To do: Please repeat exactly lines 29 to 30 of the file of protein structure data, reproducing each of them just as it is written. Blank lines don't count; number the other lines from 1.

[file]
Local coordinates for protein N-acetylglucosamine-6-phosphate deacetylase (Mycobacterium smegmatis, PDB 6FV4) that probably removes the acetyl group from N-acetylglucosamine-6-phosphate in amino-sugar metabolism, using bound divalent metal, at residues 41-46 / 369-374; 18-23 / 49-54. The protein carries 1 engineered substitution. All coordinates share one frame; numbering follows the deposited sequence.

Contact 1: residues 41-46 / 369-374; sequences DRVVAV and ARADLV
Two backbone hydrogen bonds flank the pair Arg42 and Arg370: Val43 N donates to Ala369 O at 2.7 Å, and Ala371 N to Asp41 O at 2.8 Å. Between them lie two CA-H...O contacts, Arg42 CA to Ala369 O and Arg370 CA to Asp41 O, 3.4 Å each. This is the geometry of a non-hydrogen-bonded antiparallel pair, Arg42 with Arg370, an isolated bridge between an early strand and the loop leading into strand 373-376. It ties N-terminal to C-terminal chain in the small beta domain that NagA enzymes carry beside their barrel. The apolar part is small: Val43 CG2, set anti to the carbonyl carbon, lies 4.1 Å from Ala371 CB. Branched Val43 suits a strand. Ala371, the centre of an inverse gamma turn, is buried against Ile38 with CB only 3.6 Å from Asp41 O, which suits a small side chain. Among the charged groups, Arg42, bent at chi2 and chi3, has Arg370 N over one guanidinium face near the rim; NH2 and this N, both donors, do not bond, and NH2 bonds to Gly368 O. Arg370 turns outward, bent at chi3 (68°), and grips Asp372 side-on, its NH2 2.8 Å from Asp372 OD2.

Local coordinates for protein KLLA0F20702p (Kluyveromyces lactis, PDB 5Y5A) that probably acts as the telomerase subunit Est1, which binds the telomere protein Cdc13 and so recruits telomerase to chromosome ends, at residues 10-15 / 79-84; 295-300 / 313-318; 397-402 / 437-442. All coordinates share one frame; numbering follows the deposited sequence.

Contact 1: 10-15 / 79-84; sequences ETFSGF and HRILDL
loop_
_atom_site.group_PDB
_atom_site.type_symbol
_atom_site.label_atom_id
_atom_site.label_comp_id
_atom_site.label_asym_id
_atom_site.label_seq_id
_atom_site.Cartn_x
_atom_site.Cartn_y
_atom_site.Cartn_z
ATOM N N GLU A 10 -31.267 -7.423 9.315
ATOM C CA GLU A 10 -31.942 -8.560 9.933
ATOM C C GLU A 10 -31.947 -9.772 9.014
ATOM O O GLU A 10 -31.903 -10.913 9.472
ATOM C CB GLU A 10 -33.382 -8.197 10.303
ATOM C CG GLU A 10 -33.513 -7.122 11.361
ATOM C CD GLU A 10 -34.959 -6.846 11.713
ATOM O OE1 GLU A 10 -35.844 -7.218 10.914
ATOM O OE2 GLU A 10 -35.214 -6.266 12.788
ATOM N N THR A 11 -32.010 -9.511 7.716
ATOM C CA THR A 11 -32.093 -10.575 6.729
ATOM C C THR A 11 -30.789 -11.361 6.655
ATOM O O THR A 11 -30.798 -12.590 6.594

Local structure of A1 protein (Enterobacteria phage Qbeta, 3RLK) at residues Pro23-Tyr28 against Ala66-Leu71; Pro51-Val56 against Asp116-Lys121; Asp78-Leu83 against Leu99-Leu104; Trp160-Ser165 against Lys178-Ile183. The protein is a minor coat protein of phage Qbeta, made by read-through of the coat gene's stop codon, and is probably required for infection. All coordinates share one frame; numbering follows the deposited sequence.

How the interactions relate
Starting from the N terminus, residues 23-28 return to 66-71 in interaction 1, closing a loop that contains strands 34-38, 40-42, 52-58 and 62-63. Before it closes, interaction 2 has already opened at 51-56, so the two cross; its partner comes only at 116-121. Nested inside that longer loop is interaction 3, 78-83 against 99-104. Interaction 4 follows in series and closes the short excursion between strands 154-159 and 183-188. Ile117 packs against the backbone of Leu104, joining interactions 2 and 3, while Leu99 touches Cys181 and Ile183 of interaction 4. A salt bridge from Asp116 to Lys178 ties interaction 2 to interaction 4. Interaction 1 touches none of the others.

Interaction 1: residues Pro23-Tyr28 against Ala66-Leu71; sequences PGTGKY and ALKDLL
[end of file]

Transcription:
Local structure of A1 protein (Enterobacteria phage Qbeta, 3RLK) at residues Pro23-Tyr28 against Ala66-Leu71; Pro51-Val56 against Asp116-Lys121; Asp78-Leu83 against Leu99-Leu104; Trp160-Ser165 against Lys178-Ile183. The protein is a minor coat protein of phage Qbeta, made by read-through of the coat gene's stop codon, and is probably required for infection. All coordinates share one frame; numbering follows the deposited sequence.

How the interactions relate